Are You Speaking THEIR Language?

Asking the Right Questions: Interviewing Your Prospects
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Reverse Mortgage Prospects

Are you communicating clearly with your prospective reverse mortgage borrowers? Are you using the same approach you did three years ago with needs-based borrowers? Will your communication be effective for the new HECM borrower who is less motivated by sheer need and is looking for strategies to help them retire or age in place? For the most part our industry has been product-driven. That is here is the reverse mortgage, here’s how it works….would you like to take an application? While that’s an oversimplified example it does illustrate that our industry is poised for a new approach.

8 comments

Nicholas October 25, 2013 at 3:23 am

Right on point! Could not have said it better. I will be recommending that my colleagues watch today’s blog. Thank you.

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Shannon Hicks October 25, 2013 at 7:51 am

Thank you Nicholas. I really appreciate that.

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B Donovan October 25, 2013 at 7:40 am

Great approach Shannon, appreciate your focus and hard work to keep the industry informed.

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Shannon Hicks October 25, 2013 at 7:52 am

Brad,

Much obliged and thank you.

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Stephen Caruso October 25, 2013 at 8:39 am

always enjoy your podcasts and broadcasts and this one is a good reminder of why we are here – to help pinpoint the senior’s needs and present to them what the solutions are with the programs we offer.

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Shannon Hicks October 25, 2013 at 8:46 am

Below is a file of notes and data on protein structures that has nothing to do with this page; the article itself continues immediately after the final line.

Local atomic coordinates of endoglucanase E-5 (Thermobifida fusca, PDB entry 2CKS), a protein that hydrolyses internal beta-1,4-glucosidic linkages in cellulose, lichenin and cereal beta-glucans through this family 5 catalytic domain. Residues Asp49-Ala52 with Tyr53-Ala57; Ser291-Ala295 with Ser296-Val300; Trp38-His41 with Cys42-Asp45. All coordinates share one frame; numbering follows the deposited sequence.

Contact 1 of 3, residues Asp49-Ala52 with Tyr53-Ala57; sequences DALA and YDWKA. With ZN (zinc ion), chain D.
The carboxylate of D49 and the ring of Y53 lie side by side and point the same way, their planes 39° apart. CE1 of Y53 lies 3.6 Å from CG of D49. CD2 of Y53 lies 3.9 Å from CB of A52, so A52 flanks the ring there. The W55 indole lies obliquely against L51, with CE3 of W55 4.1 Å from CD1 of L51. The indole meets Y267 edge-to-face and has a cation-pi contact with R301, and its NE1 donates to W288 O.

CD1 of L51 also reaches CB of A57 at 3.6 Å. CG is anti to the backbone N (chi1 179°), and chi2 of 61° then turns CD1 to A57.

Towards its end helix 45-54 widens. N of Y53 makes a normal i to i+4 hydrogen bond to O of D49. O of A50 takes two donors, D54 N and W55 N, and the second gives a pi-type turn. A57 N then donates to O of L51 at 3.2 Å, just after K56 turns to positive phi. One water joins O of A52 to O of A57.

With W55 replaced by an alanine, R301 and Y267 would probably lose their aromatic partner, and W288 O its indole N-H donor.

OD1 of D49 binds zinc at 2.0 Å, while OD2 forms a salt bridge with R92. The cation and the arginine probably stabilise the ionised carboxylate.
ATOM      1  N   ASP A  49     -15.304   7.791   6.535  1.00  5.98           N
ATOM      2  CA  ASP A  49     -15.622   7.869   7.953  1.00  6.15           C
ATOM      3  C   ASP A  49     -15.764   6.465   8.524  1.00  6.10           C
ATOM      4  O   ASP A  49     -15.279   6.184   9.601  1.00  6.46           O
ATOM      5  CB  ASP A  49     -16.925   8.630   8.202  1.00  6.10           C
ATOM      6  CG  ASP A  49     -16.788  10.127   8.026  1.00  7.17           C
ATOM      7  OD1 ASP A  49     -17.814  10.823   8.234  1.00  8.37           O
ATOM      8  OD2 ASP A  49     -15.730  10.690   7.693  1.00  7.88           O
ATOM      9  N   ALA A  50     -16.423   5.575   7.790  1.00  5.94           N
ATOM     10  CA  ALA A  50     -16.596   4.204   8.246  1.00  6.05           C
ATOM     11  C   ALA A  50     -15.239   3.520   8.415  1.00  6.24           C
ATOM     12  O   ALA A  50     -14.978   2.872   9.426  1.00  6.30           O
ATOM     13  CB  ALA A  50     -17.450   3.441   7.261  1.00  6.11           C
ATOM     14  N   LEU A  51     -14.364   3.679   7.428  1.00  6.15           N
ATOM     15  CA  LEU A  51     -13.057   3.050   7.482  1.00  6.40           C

Thank you Stephen. I appreciate that.

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James E. Veale, CPA, MBT October 25, 2013 at 9:22 am

The presentation was great but there is one myth in the presentation. In many states as a practical matter there are few residential home mortgages which end up being recourse.

While it is true that almost all home mortgages start out as recourse except purchase money mortgages, mortgages in states where trust deeds are placed on the collateral with a trustee right of sale (I am not aware of any which do not) will ultimately turn out to be nonrecourse if the note holder must foreclose on the property. The reason for this transformation is that in order to pursue the trustee’s right to sell which most note holders deem preferable over judicial foreclosure, the note holder must relinquish any right of recourse. This is true in California as well as many other states.

The reason why attorneys and trustees recommend pursuing the trustee’s right to sell, is that it can be done without going to court, it is much faster than judicial proceedings, and it is far less costly. Even when there is a judicial proceeding and a declaration of the right to pursue other assets, enforcing that right may difficult since the other assets may not even cover the additional costs of judicial foreclosure and the condition of the property may have greatly deteriorated in the process.

So especially with more sophisticated borrowers and advisors, do not get off to a bad start by saying something which is not in fact the practical situation. Selling to the more financially sophisticated requires a much deeper understanding of practical mortgage law than selling to the more needy customer.

Also when selling in more than one state, the laws and legal practice in one state, may not be the same in the other(s). Although very rare, it can even change between legal jurisdictions within a state.

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Dennis Hemm October 25, 2013 at 10:27 am

Spot on Shannon! The Reverse Mortgage is changing..and quickly.

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